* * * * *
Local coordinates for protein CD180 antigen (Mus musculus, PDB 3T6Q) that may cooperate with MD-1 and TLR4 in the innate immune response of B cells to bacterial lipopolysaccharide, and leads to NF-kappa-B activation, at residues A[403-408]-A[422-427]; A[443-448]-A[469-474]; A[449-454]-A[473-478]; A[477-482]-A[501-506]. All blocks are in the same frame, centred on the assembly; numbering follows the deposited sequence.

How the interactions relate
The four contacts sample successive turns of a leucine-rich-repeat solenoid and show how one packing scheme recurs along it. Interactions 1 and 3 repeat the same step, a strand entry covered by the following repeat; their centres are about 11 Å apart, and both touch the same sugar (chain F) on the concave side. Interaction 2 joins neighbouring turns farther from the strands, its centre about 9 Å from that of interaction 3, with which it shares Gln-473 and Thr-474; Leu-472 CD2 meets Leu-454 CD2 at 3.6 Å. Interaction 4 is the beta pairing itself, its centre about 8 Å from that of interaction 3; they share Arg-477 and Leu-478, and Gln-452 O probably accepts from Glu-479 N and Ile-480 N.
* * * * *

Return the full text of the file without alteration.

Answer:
Local coordinates for protein CD180 antigen (Mus musculus, PDB 3T6Q) that may cooperate with MD-1 and TLR4 in the innate immune response of B cells to bacterial lipopolysaccharide, and leads to NF-kappa-B activation, at residues A[403-408]-A[422-427]; A[443-448]-A[469-474]; A[449-454]-A[473-478]; A[477-482]-A[501-506]. All blocks are in the same frame, centred on the assembly; numbering follows the deposited sequence.

How the interactions relate
The four contacts sample successive turns of a leucine-rich-repeat solenoid and show how one packing scheme recurs along it. Interactions 1 and 3 repeat the same step, a strand entry covered by the following repeat; their centres are about 11 Å apart, and both touch the same sugar (chain F) on the concave side. Interaction 2 joins neighbouring turns farther from the strands, its centre about 9 Å from that of interaction 3, with which it shares Gln-473 and Thr-474; Leu-472 CD2 meets Leu-454 CD2 at 3.6 Å. Interaction 4 is the beta pairing itself, its centre about 8 Å from that of interaction 3; they share Arg-477 and Leu-478, and Gln-452 O probably accepts from Glu-479 N and Ile-480 N.